Graham Arthur doesn’t like the limelight much. Or having his photo taken. (The portrait of him above is no doubt making the veteran chef wince.) So I can only imagine how he must have felt opening Arthur & Co in 2018, an all-day bar-slash-restaurant at Hibernian Place that put him front and centre. Yet if Arthur was uncomfortable lending his surname to a venue, it didn’t show in an assured menu that ran from house-baked pastries in the AM to fried chicken after dark. Having said that, rebooting Arthur & Co as Picada in October has given Arthur reason to smile. And not just because his name is no longer on the door.

“I never really enjoyed Arthur & Co,” says Arthur. “I was never proud of it, because I never really understood it. But I'm proud of this now. I feel like I’ve got something. I’m really enjoying cooking again.”

You can understand why Arthur might be experiencing a little burnout. At age 52, he’s been around. Born and raised near Glasgow, he began working in restaurants at age 15 and liked it enough to pursue the cooking side of things. After spending a year in London, he headed to Australia in 1988 to explore food beyond the British strain of classic French cuisine that was de rigueur throughout the UK. He worked around New South Wales before heading west to Perth where, among other things, he cooked alongside a pre two-Michelin-star and The Final Table Shane Osborn.

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In 1994, he joined the team at Italian trattoria E’Cucina, the first solo venture from an ambitious (then) newcomer called Nic Trimboli. The (now) veteran restaurateur would feature prominently in Arthur’s career, with our man helping Trimboli open key venues such as Balthazar (1999), pioneering tapas bar Duende (2002) and Gordon Street Garage (2012) as well as being a partner in Il Lido. While the parallels between Picada and Duende will be obvious to eaters, the restaurant digs all the way back through the early pages of Arthur’s photo albums.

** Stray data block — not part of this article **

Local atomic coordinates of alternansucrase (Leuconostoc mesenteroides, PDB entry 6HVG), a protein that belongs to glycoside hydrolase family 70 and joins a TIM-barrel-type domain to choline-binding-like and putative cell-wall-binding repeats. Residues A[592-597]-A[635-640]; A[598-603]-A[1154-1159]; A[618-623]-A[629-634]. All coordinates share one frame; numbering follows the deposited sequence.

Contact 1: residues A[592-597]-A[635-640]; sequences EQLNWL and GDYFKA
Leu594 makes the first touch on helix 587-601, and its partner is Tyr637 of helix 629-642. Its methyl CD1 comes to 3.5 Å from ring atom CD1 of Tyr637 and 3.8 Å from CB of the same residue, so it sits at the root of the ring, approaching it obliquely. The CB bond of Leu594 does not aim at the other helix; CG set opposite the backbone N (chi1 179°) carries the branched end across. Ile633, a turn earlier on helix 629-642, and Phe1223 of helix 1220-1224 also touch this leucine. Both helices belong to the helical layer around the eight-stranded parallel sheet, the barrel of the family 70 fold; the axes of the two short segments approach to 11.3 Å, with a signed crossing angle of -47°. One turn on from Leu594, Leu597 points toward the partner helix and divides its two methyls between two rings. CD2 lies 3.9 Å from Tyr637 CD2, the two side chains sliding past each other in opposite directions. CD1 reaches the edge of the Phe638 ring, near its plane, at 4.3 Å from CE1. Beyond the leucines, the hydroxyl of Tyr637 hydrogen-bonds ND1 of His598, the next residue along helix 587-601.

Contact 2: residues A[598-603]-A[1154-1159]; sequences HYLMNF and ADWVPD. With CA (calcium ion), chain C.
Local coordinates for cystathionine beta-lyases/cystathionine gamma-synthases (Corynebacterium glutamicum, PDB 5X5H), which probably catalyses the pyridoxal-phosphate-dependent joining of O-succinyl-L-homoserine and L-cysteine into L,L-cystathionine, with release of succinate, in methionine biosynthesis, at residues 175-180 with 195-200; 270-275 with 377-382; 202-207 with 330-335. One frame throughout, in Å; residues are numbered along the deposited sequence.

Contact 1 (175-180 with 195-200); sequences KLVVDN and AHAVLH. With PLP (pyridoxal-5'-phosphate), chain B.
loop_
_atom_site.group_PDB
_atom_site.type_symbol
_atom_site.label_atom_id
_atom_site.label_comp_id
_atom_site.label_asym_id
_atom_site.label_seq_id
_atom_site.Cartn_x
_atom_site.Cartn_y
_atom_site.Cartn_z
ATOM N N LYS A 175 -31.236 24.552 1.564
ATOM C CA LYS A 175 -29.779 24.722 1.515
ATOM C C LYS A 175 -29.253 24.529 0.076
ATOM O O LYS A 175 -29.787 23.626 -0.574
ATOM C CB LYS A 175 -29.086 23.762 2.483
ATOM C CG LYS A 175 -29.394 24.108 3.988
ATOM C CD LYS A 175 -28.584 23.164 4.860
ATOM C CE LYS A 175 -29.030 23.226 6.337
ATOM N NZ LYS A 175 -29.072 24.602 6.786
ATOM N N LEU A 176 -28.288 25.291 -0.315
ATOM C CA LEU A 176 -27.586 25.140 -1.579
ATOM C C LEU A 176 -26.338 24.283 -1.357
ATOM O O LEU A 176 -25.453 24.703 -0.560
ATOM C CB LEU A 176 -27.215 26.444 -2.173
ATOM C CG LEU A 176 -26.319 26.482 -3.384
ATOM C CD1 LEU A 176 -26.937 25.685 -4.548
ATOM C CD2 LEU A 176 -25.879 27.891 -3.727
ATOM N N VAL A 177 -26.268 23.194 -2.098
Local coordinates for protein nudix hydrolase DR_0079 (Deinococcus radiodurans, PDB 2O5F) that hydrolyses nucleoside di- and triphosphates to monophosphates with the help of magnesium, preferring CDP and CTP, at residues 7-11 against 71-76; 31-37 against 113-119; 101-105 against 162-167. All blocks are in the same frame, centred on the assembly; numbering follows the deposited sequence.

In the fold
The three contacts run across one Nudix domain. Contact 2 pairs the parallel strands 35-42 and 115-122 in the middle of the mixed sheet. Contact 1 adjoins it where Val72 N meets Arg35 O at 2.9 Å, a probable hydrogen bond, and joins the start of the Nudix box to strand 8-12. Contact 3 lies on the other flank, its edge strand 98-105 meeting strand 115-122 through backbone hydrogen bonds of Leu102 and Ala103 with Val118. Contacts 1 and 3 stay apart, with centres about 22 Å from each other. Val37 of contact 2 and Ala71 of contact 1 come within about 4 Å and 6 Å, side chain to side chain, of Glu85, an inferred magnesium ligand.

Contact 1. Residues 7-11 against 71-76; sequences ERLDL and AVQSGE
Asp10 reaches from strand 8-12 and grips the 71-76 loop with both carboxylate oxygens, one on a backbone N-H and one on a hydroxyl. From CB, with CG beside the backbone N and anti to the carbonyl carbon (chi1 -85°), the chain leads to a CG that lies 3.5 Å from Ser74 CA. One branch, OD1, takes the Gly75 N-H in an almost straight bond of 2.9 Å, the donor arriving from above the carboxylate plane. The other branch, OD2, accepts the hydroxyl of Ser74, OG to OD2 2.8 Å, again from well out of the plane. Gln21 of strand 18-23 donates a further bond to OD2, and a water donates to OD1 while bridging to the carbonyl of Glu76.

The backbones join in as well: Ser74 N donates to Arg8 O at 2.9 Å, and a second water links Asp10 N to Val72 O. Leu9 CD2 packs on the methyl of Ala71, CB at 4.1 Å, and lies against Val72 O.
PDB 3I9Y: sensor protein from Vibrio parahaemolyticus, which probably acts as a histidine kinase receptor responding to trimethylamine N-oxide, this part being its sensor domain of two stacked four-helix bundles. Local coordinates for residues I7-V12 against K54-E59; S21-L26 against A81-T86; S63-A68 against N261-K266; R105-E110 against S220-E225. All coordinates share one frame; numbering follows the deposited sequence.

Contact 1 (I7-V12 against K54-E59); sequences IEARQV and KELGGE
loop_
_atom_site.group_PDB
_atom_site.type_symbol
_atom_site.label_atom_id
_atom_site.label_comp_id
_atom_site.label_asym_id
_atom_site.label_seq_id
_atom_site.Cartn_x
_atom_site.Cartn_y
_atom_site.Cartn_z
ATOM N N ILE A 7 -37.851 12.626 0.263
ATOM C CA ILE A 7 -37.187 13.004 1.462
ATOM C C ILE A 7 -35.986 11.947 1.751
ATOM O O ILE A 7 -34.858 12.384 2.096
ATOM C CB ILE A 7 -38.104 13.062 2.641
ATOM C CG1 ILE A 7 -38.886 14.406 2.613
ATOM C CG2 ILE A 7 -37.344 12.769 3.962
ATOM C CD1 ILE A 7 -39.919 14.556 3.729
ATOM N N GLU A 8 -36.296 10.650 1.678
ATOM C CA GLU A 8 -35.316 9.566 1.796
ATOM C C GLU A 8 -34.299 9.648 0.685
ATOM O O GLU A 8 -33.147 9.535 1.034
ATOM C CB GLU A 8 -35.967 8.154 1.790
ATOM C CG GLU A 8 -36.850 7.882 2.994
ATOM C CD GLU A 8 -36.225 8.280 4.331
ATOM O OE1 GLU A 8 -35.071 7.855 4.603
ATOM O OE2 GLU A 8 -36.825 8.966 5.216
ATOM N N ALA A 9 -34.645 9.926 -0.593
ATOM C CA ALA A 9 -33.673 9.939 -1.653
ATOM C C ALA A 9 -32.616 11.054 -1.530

“Spain was the first country I went to as a kid,” says Arthur, who recalls family holidays to Costa Brava. “I’ve always loved it. The people are good and warm. The tomatoes were huge and I love the whole siesta thing. I even had a Spanish pen pal.”

While Picada might have an element of the sentimental (the restaurant’s business cards are styled after the old Spanish 100 peseta note, the first piece of currency Arthur owned), there are more tangible draws for eaters, starting with the slick fit-out care of Paul Lim of Mata Design that combines indoors and out. The drinks list has a neat Iberian bent without feeling like a caricature, while the cooking is all about the familiar, cooked with smarts. Pa amb tomaquet – the Catalan classic of tomato bread – is reinterpreted as a platter of thick, chargrilled bread and a little spoon-it-yourself bowl of crushed tomatoes; escalivada, a grilled vegetable dip is the stuff of vegetarian drinking-food dreams; while toasted coriander and other heady spices bring a thrilling top note of flavour to juicy veal and pork meatballs, thickened with the restaurant’s namesake. (Picada, as most Catalans will tell you, is a regional pesto made with almonds).

480 Hay Street

Wed & Thu 11.30am–9.30pm
Fri 11.30am–10.30pm
Sat 3.30pm–10.30pm